As a firm that helps organizations build, grow and protect their brands and reputations, it’s common for clients to ask us to help establish them as thought leaders. After all, what company doesn’t want to be the go-to expert in their respective space?

But logic suggests that not everyone can be a thought leader, and not every thought leader is the same. Part of determining thought-leadership strategy means looking in the mirror and asking whether you have the discipline, the courage and the vision to make it happen.

Thought leader profiles

If Yogi Berra were still alive, he’d say the best thought leaders are ones with compelling thoughts and strong leadership. Simple, right? Nope.

First, an organization must come to grips with what kind of thought leader it can be. At Padilla, we generally see three types:

The sage: this is the company with a long history who has seen it all and can put industry change into context. Successful “sage” thought leaders have the courage to question their own status quo, because if they don’t, someone else will. Microsoft would fall into this camp as it helps move people from desktop to cloud. Lots of companies came before it, but when Microsoft—the undisputed leader in desktop computing—talked about the value of the cloud, people started adopting en masse.

The disruptor: the new upstart that’s challenging the way things are being done today. The truly credible ones do so while at the same time backing up their words with specific actions demonstrating their ability to deliver. That’s the “leadership” part of thought leadership. We normally think of Tesla in this vein, though time will tell whether the company can deliver on its promise of a mass-produced, affordable electric car.

The convener: this is the organization that steps forward and brings disparate groups together to solve a common problem. Conveners must set aside their egos and put the cause before their own visibility—otherwise others won’t want to take up their mantle. An example here might be United Way, which serves to help convene organizations around solving hunger, poverty and other pressing social issues. But it also could be Apple (normally thought of as a “disruptor”), who is largely credited with helping solve the issue of digital rights management for the music and entertainment industry.

Having (and sharing) an opinion matters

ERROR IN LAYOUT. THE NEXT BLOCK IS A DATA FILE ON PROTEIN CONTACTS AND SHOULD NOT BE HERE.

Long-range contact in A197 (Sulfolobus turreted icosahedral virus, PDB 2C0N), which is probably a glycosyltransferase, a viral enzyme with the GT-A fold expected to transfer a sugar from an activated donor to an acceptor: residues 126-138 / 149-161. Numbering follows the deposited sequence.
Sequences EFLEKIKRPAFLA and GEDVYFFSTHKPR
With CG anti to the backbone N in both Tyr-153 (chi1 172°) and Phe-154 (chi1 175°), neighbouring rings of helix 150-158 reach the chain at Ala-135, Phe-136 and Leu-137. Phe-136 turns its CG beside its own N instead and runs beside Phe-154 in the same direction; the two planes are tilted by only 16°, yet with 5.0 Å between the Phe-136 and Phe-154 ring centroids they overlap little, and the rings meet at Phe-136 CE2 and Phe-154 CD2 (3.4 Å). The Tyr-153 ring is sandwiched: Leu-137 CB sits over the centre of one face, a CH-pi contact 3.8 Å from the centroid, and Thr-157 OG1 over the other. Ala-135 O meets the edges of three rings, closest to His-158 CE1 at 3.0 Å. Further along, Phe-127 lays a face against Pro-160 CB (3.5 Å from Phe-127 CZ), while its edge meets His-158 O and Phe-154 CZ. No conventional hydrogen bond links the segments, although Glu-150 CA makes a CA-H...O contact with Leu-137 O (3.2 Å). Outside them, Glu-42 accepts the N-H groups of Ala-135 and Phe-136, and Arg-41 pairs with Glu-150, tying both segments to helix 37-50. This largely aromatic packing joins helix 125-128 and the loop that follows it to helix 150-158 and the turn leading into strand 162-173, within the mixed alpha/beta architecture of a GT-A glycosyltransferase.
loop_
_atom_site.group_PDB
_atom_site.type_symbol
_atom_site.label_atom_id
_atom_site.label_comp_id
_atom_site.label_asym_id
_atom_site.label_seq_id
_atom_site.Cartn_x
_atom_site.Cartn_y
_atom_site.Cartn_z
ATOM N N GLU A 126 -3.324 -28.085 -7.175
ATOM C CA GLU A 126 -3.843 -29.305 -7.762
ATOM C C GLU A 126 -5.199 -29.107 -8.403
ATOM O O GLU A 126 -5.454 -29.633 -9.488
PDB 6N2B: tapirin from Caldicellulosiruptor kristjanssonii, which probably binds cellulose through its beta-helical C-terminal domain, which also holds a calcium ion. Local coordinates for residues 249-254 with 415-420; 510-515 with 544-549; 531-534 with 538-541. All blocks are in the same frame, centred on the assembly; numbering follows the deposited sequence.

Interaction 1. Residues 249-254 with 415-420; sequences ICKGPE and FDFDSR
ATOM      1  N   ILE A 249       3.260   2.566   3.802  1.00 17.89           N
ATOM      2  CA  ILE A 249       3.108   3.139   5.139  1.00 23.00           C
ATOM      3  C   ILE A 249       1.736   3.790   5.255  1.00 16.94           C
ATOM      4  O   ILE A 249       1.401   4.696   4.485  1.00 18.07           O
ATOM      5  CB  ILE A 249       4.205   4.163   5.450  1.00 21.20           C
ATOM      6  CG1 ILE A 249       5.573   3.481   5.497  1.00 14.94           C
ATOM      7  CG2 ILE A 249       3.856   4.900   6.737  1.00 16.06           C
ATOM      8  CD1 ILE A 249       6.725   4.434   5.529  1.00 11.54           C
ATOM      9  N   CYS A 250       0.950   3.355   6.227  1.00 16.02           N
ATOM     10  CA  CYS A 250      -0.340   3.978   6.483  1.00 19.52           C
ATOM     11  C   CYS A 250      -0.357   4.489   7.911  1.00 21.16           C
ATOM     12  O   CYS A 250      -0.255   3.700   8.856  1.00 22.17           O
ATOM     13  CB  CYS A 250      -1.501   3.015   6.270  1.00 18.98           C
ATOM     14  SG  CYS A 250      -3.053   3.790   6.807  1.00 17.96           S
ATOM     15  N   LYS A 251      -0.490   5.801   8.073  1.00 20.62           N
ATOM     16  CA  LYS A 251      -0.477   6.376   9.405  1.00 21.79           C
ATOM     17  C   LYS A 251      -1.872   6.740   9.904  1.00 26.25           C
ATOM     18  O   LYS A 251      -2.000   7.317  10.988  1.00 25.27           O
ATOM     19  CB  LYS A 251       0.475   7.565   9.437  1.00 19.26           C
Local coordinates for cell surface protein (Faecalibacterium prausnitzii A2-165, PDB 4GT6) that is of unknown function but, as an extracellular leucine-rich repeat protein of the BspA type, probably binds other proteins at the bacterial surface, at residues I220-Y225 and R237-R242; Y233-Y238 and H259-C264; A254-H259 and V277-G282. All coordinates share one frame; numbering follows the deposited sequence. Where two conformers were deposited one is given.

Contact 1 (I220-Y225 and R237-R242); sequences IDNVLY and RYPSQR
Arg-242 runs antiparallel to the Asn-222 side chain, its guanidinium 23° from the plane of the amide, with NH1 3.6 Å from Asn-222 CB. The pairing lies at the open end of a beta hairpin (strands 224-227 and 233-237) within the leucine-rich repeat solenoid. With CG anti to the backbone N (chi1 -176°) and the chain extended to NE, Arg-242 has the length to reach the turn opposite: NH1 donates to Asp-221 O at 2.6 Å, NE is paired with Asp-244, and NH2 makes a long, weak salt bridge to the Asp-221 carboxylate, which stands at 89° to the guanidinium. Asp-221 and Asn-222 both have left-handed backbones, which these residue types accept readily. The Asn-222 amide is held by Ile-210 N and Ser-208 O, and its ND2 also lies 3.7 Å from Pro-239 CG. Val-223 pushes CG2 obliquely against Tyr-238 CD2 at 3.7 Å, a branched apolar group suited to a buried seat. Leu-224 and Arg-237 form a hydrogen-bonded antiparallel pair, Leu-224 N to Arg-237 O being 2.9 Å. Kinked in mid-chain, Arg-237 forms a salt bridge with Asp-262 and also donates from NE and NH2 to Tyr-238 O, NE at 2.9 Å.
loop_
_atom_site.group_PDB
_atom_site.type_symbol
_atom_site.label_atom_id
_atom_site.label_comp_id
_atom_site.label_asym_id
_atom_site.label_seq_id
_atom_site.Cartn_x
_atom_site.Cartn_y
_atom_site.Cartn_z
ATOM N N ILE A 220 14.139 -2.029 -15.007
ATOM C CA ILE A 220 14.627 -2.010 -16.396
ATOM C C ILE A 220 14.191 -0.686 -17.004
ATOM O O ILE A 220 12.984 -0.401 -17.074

Knowing what kind of thought leader you want to be is a start, but then you need the courage to express a strong point of view. Thought leaders have a vision that’s different than their peers, and they’re willing to express that vision even if it makes others (including their own customers and employees) uncomfortable. True thought leaders step outside of their industry norms to share their point of view on where the world, or the industry, or the category, or the consumer (you get the gist) is headed.

Can the market leader also be the thought leader? After all, thought leaders question the status quo, and market leaders are the status quo. They can, but it requires a willingness to question and strategically disrupt their own status quo. Thought leadership, at its core, is about change and transformation, and that doesn’t happen without a strong vision—and most importantly, sharing that vision beyond the walls of your organization. And it means establishing a content and connectivity strategy that builds and grows your reputation as a true thought leader. No organization ever became a thought leader by keeping opinions to themselves.

Own it and act on it

Finally, you need to make a long-term commitment, acting in a manner that supports your thought-leadership platform. Thought leaders without actions are industry pretenders. Market leaders questioning their own status quo must take action to support their long-term vision, and disruptors need to show that they can consistently perform.

The truly remarkable companies convince stakeholders to believe in their view of where the world is going and their ability to deliver on that vision. That is thought leadership, and it’s a true competitive advantage for today’s best organizations.

This article originally appeared in O’Dwyer’s, May 2019 – PR Firm Rankings Issue.

For more insights on communication and brand strategy, industry trends and more, subscribe today to the Weekly Buzz here.